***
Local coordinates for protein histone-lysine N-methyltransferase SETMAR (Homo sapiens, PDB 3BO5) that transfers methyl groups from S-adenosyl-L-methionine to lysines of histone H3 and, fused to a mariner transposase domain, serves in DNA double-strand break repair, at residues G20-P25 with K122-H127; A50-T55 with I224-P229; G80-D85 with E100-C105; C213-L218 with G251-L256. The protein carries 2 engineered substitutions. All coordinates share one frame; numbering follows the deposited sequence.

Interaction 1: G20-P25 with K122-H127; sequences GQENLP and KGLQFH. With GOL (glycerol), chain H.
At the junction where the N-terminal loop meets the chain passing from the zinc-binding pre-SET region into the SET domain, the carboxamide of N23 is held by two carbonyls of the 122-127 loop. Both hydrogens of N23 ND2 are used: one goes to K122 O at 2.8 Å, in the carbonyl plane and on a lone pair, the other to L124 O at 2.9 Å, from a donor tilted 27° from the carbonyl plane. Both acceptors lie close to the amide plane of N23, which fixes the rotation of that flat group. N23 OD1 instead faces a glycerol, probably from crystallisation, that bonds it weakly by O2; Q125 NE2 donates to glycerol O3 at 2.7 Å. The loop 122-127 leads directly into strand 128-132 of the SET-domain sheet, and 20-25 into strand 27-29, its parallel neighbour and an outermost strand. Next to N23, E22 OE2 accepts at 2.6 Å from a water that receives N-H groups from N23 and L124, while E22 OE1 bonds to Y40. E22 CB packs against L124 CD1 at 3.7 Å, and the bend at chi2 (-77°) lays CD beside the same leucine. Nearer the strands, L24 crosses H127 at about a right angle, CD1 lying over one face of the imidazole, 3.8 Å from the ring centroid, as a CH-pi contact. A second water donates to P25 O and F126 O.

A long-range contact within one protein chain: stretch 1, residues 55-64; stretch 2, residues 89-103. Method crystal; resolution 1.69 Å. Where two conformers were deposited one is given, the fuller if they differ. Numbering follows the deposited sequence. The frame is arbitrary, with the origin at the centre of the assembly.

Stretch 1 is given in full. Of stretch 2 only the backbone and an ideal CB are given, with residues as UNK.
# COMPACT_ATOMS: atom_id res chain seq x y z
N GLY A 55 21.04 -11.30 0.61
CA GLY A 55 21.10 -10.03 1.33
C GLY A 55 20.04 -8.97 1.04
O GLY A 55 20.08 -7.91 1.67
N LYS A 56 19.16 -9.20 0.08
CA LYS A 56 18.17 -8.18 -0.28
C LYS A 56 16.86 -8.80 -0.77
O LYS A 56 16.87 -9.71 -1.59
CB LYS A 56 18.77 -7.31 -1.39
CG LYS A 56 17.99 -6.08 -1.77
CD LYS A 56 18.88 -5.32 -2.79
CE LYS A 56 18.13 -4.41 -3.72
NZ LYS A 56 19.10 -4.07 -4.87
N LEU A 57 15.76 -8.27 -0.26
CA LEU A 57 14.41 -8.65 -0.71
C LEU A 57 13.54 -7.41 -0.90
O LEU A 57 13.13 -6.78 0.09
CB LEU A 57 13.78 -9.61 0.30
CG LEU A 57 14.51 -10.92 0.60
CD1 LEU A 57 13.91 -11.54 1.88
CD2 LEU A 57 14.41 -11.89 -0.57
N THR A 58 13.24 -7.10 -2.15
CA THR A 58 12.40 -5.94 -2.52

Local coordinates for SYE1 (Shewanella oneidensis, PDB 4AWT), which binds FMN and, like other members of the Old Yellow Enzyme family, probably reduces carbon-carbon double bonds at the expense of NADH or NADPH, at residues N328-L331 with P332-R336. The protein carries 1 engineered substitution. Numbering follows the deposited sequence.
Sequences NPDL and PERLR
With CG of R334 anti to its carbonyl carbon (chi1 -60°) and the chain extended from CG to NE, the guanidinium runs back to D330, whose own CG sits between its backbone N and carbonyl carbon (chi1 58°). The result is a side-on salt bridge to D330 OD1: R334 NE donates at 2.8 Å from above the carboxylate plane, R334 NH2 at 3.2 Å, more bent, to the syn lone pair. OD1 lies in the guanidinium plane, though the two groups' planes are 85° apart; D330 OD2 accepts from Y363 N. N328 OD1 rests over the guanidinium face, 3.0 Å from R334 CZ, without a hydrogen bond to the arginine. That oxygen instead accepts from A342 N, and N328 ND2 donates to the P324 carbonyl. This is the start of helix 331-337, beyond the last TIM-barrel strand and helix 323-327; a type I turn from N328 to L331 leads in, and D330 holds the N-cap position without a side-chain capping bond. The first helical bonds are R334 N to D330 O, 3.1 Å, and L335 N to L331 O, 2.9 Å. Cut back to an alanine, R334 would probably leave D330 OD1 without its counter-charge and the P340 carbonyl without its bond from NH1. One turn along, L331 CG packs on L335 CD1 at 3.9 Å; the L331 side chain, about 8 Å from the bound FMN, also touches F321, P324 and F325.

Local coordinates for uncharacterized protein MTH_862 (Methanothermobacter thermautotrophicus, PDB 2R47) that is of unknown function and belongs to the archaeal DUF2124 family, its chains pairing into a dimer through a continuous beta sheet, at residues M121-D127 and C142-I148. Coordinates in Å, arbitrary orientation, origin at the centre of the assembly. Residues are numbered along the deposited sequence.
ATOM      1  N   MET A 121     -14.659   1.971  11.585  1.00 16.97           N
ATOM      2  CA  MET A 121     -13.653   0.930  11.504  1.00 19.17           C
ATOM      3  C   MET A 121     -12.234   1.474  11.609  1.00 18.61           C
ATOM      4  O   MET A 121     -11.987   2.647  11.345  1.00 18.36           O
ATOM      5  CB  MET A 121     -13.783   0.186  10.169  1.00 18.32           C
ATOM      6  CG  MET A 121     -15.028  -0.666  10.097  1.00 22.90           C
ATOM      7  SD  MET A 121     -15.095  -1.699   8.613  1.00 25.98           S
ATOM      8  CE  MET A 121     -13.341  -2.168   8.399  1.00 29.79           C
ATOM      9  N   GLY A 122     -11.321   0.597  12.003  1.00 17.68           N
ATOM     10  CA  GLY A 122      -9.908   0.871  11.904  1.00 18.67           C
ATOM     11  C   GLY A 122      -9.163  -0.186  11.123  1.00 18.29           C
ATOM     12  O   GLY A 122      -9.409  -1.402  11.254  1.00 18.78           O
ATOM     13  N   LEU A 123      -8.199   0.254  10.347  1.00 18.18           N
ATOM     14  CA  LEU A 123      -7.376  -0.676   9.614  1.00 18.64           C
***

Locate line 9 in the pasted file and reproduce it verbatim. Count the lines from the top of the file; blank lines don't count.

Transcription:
C GLY A 55 20.04 -8.97 1.04